With a name that pays tribute to the two kingdoms that formed it, Castile and León is also known as “the greatest living museum in the world”.
This identity is due to the historical and cultural importance of its cities and the natural and scenic allure of its different regions.
More than half of the architectural, artistic and cultural heritage of Spain is found in Castile and León, and it is also the part of the world with the most cultural World Heritage Sites, currently with 8.
It makes up more than 400 kilometres of the Camino de Santiago and has some of the oldest universities in Spain, such as Salamanca, which is the third oldest university in Europe.
Eight Holy Weeks of International Tourist Interest are celebrated in Castile and León, such as those in Valladolid and León, which attract huge numbers of travellers.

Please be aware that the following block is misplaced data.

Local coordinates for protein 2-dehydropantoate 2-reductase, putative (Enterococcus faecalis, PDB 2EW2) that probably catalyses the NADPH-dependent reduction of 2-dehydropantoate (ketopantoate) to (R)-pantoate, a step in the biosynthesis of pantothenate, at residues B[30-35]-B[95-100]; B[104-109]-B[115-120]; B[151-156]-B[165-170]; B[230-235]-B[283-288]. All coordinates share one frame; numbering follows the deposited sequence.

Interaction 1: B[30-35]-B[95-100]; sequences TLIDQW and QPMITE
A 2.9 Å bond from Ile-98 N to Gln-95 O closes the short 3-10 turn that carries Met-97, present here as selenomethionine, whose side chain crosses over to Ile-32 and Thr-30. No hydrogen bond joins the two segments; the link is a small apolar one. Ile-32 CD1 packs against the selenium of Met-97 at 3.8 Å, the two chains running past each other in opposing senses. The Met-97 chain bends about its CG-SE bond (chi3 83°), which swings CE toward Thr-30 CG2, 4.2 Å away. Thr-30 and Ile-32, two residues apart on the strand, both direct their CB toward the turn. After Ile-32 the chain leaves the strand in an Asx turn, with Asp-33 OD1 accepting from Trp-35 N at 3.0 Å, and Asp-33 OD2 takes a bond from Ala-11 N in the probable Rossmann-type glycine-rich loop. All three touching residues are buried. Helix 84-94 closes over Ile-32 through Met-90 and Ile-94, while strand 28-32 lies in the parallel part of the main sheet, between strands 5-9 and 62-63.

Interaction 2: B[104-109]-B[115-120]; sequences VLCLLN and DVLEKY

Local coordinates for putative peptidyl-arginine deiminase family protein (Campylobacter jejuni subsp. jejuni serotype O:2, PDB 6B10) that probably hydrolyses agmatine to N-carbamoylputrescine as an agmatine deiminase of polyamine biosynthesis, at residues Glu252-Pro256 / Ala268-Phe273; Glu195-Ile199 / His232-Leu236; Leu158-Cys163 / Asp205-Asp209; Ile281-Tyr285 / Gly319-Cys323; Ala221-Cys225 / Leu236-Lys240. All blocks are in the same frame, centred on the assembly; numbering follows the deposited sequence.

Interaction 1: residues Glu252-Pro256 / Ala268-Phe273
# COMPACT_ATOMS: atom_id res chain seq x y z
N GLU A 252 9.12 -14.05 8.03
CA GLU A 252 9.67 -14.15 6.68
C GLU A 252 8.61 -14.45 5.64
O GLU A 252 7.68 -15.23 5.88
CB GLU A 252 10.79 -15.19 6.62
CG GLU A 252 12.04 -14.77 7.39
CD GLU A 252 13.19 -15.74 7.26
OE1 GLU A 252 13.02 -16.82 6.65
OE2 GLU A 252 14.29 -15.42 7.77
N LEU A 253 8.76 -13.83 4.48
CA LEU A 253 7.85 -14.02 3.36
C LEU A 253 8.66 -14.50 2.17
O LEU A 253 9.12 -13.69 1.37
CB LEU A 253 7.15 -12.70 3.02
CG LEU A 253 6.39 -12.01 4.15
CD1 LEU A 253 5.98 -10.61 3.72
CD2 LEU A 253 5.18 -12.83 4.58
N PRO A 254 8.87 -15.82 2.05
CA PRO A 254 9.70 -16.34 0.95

The region is also home to the largest concentration of Romanesque art on the planet, as well as more than 23,000 archaeological sites, including Atapuerca, one of the most important in the world for being the place that has led scientists to re-evaluate the evolution of mankind.
This immense heritage, together with its more than 40 protected areas, such as the Cañón del Río Lobos Natural Park, make it a paradise for rural tourism lovers and outdoor sports enthusiasts.
In terms of landscapes, there is Las Médulas which is considered the largest open-cast gold mine in the entire Roman Empire and nowadays one of the most impressive natural corners of Spain.
As you would expect, gastronomy has a prominent place in Castile and León. It has a traditional cuisine based on roasting meats such as lamb, goat and pork, paired with some of the region’s magnificent wines, many of which are world renowned, such as the famous Pingus and Vega Sicilia, both with Ribera del Duero Designation of Origin.